The last shall be first in this review, since this writer can’t delay his gratification in recounting the NEC Philharmonia’s topflight traversal of La Mer in Symphony Hall last night. Year after year Hugh Wolff recruits and nurtures fine contingents for New England Conservatory’s orchestras; this one showed accomplished strength across every section and in every solo riff.
To begin with, I was astonished by how the string sections each took on the quality of a single organ. Each grouping of individuals performed a common task with uncommon unanimity and singularity of purpose. If one sits in the front rows of Symphony Hall one usually hears individual string players projecting proud personalities and sometimes distinctive takes on pitch. Not so last night. Each section spoke with an uncannily singular voice. No discernible weakness manifested itself among the 120 or so players on the extended stage.
Debussy the colorist and mythicizer transported us to a Golden Age of orchestration. Unlike the works that preceded it on this program, seemingly artifacts of their own times, La Mer represents an inspired and groundbreaking departure from its compositional locus. In Wolf’s impressionistic watercoloring, pointillistic daubing, and craggy striving, line, shape and destination never lost focus. The execution was overwhelming.
Leonard Bernstein said that he was thinking of Platonic ideals when he penned his diverting Serenade after Plato’s Symposium, but the crater-of-wine aspects of symposia seemed to inspire him most vividly. Yes, though, we could imagine the ancient dialogues now occurring between orchestra and soloist and among the sections, the duet between the violin soloist In Mo Yang and cellist Jonah Ellsworth stood out as perhaps the most Socratic. The serenade well and truly diverted, but also remained very much an artifact of its time and place, transporting us no further than to the composer’s shtick of Sharks, Jets, and Cunegonde. Yang brought elegant and inviting glamor to dignity and quiet confidence; even in the rare virtuosic flights, he never hectored. On the Joachim Strad, his tone could throb with emotion, dissolve with bittersweet nostalgia, and sway in a Viennese hoedown. The judges in the 2015 Premio Paganini certainly got it right when they awarded him top colors.
The concert opened with the world premiere of a co-commission (with the Nashville Symphony) celebrating New England Conservatory’s 150th anniversary. Not content with merely a festive overture, Aaron Jay Kernis delivered a massive, honest-to-goodness symphony “containing the entire world.” Chromelodeon, his Number 4, made a tremendous impression. The composer did not stint in any way, not in size of orchestra, complexity of meaning, or generosity of expression. “Out of Silence” opens as tuned percussions evoke a musical dawn of creation. The viola choir mournfully searches, the winds ponder before a martial tutti erupts. Wrathful trombones give way to a return to a quiet veiled odyssey. Ingenious, almost contrapuntal interludes unfold as Germanic sentences, verbs at the end. One thought of Thomas Mann. Lively ideas morph quickly, but with enough familiarity to ground us. Another big crescendo, and then a pianissimo close with solo piccolo.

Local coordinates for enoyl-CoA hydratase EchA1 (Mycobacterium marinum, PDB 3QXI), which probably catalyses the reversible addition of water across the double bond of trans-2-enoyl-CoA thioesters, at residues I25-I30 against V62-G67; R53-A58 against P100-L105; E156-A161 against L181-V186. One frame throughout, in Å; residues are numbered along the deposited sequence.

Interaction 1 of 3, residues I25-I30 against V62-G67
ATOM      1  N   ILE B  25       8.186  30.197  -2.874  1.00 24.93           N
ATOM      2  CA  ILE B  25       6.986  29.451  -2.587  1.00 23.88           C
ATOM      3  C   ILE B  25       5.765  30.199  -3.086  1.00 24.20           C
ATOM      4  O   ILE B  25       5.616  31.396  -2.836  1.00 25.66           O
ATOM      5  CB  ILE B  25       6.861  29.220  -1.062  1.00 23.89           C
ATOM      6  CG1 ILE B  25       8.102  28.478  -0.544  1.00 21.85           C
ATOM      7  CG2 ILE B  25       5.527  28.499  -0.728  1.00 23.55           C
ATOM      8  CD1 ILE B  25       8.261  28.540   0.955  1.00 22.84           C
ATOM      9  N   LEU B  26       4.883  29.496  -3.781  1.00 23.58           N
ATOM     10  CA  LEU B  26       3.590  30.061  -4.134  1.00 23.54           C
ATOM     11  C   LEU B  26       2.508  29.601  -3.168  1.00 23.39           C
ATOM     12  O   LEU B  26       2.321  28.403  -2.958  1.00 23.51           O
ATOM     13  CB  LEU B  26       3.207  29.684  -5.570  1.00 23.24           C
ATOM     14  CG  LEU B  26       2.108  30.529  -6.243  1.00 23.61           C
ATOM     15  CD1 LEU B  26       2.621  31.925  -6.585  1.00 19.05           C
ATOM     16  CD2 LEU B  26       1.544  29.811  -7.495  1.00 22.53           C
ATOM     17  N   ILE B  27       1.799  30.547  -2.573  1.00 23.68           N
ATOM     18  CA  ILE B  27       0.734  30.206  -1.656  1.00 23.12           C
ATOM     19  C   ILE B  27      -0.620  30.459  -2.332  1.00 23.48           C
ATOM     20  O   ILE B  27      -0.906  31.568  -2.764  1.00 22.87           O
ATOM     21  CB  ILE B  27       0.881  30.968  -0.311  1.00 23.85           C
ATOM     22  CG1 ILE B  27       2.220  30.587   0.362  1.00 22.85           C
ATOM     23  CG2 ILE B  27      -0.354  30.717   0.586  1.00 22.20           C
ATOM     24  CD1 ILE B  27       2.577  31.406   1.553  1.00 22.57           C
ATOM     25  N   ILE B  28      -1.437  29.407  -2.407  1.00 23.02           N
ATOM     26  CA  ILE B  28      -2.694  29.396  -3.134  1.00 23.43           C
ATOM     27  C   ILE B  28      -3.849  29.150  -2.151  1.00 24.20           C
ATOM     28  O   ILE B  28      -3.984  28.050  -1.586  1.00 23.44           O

As “Thorn Rose | Weep Freedom” begins, potent footfalls menace. Then a string quartet intones the movement’s subject, a Handellian aria. Continuous development, or processes like it, ensues, in 10 variations which never depart entirely from allusions to Handel. Something is always happening, frequently forcefully, although Kernis’s vocabulary includes relaxation. The gory giant thunders by, near the end, attempting to crush the theme before it finally disintegrates, mistily.
Most like an occasional, celebratory piece, the short last movement, “Fanfare Chromelodia”, carries whiffs of an academic festival. New melodies emerge as other pass; themes give quarter and surrender; jazzy attitudes grow complex. A big unison across octaves told us “final cadence comes here”.
Could Kernis have asked for a more expert premiere of his emphatic Fourth? No, he told BMInt, he could not have imagined a more propitious birth. The composer’s comfort in the term “symphony” is justified by his large and confident addition to the genre. This one looks to have long and shapely gams.
Lee Eiseman is the publisher of the Intelligencer